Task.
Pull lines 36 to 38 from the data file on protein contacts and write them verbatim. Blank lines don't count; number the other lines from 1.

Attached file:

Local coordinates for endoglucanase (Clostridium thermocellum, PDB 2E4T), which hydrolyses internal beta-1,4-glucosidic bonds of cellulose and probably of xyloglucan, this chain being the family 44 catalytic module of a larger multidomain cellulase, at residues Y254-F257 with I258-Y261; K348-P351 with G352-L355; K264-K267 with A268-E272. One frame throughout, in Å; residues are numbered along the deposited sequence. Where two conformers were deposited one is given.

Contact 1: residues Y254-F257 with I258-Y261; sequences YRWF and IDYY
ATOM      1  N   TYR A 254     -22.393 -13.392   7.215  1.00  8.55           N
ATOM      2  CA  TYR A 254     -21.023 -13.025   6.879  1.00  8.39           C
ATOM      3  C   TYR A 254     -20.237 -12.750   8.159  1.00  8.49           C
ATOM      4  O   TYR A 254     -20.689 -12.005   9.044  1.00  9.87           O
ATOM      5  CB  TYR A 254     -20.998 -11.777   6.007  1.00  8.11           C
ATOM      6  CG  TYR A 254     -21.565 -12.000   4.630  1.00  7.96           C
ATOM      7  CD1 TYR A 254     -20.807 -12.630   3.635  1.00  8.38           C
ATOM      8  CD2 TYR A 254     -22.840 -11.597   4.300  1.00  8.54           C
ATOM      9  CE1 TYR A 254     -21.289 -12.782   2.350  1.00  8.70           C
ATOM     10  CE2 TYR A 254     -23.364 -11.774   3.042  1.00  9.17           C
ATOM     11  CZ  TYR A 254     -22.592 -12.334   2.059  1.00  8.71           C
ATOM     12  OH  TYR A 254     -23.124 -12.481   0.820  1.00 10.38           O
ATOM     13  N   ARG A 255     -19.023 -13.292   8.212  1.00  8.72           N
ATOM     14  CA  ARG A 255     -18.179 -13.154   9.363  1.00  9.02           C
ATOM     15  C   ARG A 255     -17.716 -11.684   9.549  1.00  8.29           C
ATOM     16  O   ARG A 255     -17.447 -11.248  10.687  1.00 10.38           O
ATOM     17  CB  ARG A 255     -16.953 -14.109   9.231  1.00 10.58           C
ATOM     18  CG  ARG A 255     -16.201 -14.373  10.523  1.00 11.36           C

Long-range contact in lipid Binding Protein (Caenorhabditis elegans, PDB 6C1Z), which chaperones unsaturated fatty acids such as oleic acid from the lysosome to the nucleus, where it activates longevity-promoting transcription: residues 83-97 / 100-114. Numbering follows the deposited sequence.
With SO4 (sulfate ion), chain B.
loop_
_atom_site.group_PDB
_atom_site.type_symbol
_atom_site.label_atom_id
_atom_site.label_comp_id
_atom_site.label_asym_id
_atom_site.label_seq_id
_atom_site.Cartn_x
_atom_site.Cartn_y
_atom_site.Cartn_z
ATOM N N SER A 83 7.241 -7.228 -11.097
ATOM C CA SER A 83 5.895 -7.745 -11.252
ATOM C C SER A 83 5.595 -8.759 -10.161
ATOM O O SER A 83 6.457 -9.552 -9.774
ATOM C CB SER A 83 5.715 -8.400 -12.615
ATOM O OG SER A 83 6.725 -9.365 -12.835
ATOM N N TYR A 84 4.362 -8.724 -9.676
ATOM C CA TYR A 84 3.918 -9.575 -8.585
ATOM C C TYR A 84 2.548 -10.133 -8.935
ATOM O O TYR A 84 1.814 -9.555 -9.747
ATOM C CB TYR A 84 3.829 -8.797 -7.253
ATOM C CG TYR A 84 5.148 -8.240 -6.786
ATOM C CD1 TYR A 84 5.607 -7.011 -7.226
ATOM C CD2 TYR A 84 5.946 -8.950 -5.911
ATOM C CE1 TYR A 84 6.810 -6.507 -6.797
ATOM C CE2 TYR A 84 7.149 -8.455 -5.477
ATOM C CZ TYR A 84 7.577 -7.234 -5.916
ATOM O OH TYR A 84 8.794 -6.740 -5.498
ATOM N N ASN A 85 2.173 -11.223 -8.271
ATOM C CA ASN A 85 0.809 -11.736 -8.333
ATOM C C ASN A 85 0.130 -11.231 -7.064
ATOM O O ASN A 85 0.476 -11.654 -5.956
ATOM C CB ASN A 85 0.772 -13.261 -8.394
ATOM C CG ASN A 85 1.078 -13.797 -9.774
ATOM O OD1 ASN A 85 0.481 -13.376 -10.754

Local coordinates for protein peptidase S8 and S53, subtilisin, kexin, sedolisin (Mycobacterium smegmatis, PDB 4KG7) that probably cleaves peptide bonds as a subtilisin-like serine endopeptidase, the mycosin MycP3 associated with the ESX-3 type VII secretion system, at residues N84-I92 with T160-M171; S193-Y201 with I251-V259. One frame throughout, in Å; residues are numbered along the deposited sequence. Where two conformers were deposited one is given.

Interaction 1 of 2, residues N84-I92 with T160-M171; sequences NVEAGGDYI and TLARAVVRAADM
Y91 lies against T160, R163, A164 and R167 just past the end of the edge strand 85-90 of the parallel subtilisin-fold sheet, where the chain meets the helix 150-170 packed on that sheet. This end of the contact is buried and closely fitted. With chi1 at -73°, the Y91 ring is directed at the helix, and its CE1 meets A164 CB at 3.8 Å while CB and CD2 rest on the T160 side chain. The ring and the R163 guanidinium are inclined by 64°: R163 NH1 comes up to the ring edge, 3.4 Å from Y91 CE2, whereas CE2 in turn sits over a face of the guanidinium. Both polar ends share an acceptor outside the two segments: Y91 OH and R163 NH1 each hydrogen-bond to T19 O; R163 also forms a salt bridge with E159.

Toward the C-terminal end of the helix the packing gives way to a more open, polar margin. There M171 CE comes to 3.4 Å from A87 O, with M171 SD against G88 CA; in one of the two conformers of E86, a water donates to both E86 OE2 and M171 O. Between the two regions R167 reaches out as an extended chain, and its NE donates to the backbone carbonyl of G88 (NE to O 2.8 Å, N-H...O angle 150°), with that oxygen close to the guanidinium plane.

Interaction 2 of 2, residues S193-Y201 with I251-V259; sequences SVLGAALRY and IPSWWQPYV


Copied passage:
ATOM O O SER A 83 6.457 -9.552 -9.774
ATOM C CB SER A 83 5.715 -8.400 -12.615
ATOM O OG SER A 83 6.725 -9.365 -12.835